TL;DR: With what values are the I/O port registers (locations $00 and $01) on the 6510 initialised when it is powered on?

I'm writing a Commodore 64 emulation. The Commodore 64 uses a 6510 microprocessor which has an I/O port built in. The I/O port is accessed at locations $00 (data direction) and $01 (data). I found lots of documents explaining how the thing works, but nothing so far on how it is initialised.

The I/O port is the main means of controlling the RAM bank switching, so how it is initialised is critical. For example, if bit 1 of the data direction register is 1 (for output), the ROM between $E000 and $FFFF is controlled by bit 1 of the port (1 = ROM, 0 = RAM).

So on the Commodore 64, unless the data direction register is set for output and the I/O port bit 1 is set to 1, there is RAM at the top of the address map and crucially the reset and interrupt vectors are not accessible. However, the designers of the 6510 probably would not do this because they wouldn't have known what I/O devices are connected to the port.

The I/O port doesn't drive the RAM bank switching directly, but via a PLA so I'm guessing that the DDR and the port are initialised to 0 when the processor switches on and the PLA keeps the ROM selected until the C64 has set the direction and port data correctly. (Maybe there's some sort of tri-state thing going on with a pull up resistor or something.)

Is my assumption correct?

  • 1
    If a bit in the DDR is set for input, the output is floating. The –LORAM, –HIRAM, and –CHAREN lines have a 3.3kΩ pullup to +5V, so they are high in that case. – Janka Sep 30 '18 at 14:10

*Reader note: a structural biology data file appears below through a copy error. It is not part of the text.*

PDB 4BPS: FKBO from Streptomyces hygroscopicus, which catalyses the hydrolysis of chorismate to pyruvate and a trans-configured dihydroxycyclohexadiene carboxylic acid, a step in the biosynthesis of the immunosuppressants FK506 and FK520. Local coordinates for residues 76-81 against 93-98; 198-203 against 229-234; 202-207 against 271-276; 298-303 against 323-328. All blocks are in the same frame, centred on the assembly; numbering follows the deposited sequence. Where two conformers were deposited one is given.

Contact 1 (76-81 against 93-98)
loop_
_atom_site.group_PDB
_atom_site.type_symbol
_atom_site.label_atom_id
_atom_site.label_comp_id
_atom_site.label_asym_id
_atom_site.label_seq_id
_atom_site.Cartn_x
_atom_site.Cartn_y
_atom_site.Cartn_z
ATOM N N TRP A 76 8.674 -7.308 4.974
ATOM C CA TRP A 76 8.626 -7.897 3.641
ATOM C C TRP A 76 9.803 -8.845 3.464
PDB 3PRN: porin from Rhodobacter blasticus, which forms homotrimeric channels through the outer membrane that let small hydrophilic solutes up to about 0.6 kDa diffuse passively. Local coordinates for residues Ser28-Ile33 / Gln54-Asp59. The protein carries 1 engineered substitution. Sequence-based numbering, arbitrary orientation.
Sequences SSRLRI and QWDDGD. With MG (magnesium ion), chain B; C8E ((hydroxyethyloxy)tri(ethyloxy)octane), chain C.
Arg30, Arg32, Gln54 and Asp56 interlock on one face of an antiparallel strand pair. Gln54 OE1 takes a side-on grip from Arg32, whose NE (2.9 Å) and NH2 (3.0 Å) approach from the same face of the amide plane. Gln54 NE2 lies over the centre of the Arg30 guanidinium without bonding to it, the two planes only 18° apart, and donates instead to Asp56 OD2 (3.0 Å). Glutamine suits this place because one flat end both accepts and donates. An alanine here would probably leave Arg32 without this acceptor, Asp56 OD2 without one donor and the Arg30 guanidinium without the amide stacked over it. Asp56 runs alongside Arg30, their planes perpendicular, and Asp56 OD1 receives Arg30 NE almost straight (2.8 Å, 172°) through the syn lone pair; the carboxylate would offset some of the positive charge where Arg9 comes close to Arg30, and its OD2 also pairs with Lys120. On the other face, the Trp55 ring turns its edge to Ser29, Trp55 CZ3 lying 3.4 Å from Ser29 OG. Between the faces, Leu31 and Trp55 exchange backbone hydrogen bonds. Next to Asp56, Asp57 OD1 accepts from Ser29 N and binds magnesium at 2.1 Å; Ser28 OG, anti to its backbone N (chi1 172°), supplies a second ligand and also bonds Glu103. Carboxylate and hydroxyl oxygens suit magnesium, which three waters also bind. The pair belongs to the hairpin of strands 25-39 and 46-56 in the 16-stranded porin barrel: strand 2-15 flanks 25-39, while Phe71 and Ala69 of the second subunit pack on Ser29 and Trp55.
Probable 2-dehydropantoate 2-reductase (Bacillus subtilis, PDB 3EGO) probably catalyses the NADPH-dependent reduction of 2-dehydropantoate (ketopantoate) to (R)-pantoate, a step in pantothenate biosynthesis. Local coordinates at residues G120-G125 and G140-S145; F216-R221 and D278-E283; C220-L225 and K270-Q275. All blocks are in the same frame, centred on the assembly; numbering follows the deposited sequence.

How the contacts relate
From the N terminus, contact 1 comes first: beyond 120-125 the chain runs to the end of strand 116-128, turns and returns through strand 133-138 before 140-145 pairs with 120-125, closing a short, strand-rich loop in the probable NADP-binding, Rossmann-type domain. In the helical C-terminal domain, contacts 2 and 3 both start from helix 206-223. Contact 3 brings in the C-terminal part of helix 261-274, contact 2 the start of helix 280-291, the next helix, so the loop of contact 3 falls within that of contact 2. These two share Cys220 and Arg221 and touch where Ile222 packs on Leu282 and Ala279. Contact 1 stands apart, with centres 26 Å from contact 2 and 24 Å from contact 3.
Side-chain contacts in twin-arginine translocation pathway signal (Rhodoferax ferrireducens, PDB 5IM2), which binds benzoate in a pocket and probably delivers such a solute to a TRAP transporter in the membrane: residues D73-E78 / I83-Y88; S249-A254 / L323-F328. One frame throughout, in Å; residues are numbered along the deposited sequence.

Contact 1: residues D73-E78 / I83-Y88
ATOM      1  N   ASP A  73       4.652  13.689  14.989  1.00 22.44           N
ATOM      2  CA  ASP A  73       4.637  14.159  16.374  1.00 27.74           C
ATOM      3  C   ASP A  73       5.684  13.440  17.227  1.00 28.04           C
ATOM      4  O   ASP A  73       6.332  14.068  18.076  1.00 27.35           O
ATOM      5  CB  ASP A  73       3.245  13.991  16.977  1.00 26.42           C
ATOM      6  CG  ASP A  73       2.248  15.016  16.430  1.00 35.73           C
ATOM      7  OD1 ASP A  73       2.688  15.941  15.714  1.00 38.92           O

• The real question is if a –RESET clears the DDR and the port register. IIRC no. With certain games, you could switch off the computer, switch it on again a second later and it would not reset correctly, because the ROM was still turned off. – Janka Sep 30 '18 at 14:14
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    @Janka that's the internal ROM checking a signature at $8000 to see if a cartridge is plugged in, and transferring control to it if the magic value is there. You can fool this detection by having a cartridge signature in RAM, then as long as the memory contents are intact, the ROM reset routine thinks that there is a cartridge plugged in. – berendi Sep 30 '18 at 14:44
  • Ah, yes, forgot about that. I used it myself once! So the DDR and port are set to 0 on –RESET. – Janka Sep 30 '18 at 15:10
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    @Janka The actual check at reset looks for the byte sequence $C3,$C2,$CD,$38,$30 at address $8004, and does a JMP ($8000) if present. – berendi Sep 30 '18 at 15:10

Yes, your assumption is correct.

Like in any microcontroller design I know of, I/O lines with programmable direction are set to input on reset. The 6510 is no exception, its data direction register at address 0 is set to 0 on reset, all 6 I/O lines become inputs. The circuitry outside the processor includes a pullup resistor on the I/O lines controlling banking, so that they are in a known stable state even if the data direction is set to input.


yes ddr register is set to input on reset and because of the pullup lines for charen loram and hiram its a logical 1.

take a look at the Pitfall 2 cartdrige. it works with vice 3.1 but not in 3.2. The init value of the data port register was changed from 0x3f to zero between both versions.

whats happening in 3.2: the game changes ddr to output but not the data register at address 0x1. The cart sets a zero for game and exrom line. means all 5 pla pins become zero. that results in a ram only memory configuration. the game maps out by itself and can not write the data port anymore which results in an empty screen.

it seems the data register at address 0x1 is not inited with zeros OR a input direction overwrites the data register with the external value for the appropriate pins. in case of charen, loram and hiram with a one because of the pullup resistors.

EDIT: maybe a ddr change from input to ouput doesn't update the io lines with the current contents of the the data port register. by disabling this in vice the game works with zero initialized port register, because it writes the port register after it seted ddr to output.

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